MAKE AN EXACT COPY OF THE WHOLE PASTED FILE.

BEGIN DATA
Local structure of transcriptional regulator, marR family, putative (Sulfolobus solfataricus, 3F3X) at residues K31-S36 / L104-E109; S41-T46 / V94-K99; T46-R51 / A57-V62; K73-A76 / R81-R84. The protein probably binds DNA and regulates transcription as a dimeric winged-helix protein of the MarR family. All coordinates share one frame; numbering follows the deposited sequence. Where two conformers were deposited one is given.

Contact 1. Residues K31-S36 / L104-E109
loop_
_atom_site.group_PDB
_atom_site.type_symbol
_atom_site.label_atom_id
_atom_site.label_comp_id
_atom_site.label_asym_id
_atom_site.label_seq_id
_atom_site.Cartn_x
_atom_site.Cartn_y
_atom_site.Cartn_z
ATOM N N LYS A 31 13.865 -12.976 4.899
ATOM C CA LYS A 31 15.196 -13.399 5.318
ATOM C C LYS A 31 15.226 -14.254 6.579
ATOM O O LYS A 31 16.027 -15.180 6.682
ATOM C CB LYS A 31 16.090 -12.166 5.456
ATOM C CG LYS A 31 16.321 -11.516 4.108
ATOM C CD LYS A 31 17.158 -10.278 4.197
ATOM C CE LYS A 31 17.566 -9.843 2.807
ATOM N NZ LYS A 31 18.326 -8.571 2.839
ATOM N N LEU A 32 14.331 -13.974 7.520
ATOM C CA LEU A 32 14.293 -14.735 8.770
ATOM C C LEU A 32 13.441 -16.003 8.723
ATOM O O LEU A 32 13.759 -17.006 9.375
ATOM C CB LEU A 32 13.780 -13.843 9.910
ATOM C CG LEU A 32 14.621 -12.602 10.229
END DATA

Local structure of transcriptional regulator, marR family, putative (Sulfolobus solfataricus, 3F3X) at residues K31-S36 / L104-E109; S41-T46 / V94-K99; T46-R51 / A57-V62; K73-A76 / R81-R84. The protein probably binds DNA and regulates transcription as a dimeric winged-helix protein of the MarR family. All coordinates share one frame; numbering follows the deposited sequence. Where two conformers were deposited one is given.

Contact 1. Residues K31-S36 / L104-E109
loop_
_atom_site.group_PDB
_atom_site.type_symbol
_atom_site.label_atom_id
_atom_site.label_comp_id
_atom_site.label_asym_id
_atom_site.label_seq_id
_atom_site.Cartn_x
_atom_site.Cartn_y
_atom_site.Cartn_z
ATOM N N LYS A 31 13.865 -12.976 4.899
ATOM C CA LYS A 31 15.196 -13.399 5.318
ATOM C C LYS A 31 15.226 -14.254 6.579
ATOM O O LYS A 31 16.027 -15.180 6.682
ATOM C CB LYS A 31 16.090 -12.166 5.456
ATOM C CG LYS A 31 16.321 -11.516 4.108
ATOM C CD LYS A 31 17.158 -10.278 4.197
ATOM C CE LYS A 31 17.566 -9.843 2.807
ATOM N NZ LYS A 31 18.326 -8.571 2.839
ATOM N N LEU A 32 14.331 -13.974 7.520
ATOM C CA LEU A 32 14.293 -14.735 8.770
ATOM C C LEU A 32 13.441 -16.003 8.723
ATOM O O LEU A 32 13.759 -17.006 9.375
ATOM C CB LEU A 32 13.780 -13.843 9.910
ATOM C CG LEU A 32 14.621 -12.602 10.229